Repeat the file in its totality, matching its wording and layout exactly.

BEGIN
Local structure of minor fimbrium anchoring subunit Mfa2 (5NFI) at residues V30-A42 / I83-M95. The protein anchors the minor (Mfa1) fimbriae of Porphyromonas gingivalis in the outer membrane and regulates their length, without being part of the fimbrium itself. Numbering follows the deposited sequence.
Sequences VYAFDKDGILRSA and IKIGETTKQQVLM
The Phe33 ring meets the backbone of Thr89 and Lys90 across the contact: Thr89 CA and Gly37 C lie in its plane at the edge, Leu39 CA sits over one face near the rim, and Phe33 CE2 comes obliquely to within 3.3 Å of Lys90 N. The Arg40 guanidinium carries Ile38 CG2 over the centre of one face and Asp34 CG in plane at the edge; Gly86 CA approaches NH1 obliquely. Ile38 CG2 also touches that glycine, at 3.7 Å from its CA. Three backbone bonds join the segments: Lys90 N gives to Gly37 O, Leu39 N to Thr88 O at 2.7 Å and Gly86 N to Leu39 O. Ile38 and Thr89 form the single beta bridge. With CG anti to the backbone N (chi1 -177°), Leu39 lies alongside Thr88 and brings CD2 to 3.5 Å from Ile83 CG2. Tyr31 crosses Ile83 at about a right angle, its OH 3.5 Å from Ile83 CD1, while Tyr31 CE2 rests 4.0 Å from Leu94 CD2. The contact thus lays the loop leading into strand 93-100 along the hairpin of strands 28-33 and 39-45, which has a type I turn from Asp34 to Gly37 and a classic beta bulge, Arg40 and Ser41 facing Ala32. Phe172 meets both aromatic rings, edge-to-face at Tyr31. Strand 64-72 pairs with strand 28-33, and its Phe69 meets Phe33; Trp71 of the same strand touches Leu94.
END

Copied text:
Local structure of minor fimbrium anchoring subunit Mfa2 (5NFI) at residues V30-A42 / I83-M95. The protein anchors the minor (Mfa1) fimbriae of Porphyromonas gingivalis in the outer membrane and regulates their length, without being part of the fimbrium itself. Numbering follows the deposited sequence.
Sequences VYAFDKDGILRSA and IKIGETTKQQVLM
The Phe33 ring meets the backbone of Thr89 and Lys90 across the contact: Thr89 CA and Gly37 C lie in its plane at the edge, Leu39 CA sits over one face near the rim, and Phe33 CE2 comes obliquely to within 3.3 Å of Lys90 N. The Arg40 guanidinium carries Ile38 CG2 over the centre of one face and Asp34 CG in plane at the edge; Gly86 CA approaches NH1 obliquely. Ile38 CG2 also touches that glycine, at 3.7 Å from its CA. Three backbone bonds join the segments: Lys90 N gives to Gly37 O, Leu39 N to Thr88 O at 2.7 Å and Gly86 N to Leu39 O. Ile38 and Thr89 form the single beta bridge. With CG anti to the backbone N (chi1 -177°), Leu39 lies alongside Thr88 and brings CD2 to 3.5 Å from Ile83 CG2. Tyr31 crosses Ile83 at about a right angle, its OH 3.5 Å from Ile83 CD1, while Tyr31 CE2 rests 4.0 Å from Leu94 CD2. The contact thus lays the loop leading into strand 93-100 along the hairpin of strands 28-33 and 39-45, which has a type I turn from Asp34 to Gly37 and a classic beta bulge, Arg40 and Ser41 facing Ala32. Phe172 meets both aromatic rings, edge-to-face at Tyr31. Strand 64-72 pairs with strand 28-33, and its Phe69 meets Phe33; Trp71 of the same strand touches Leu94.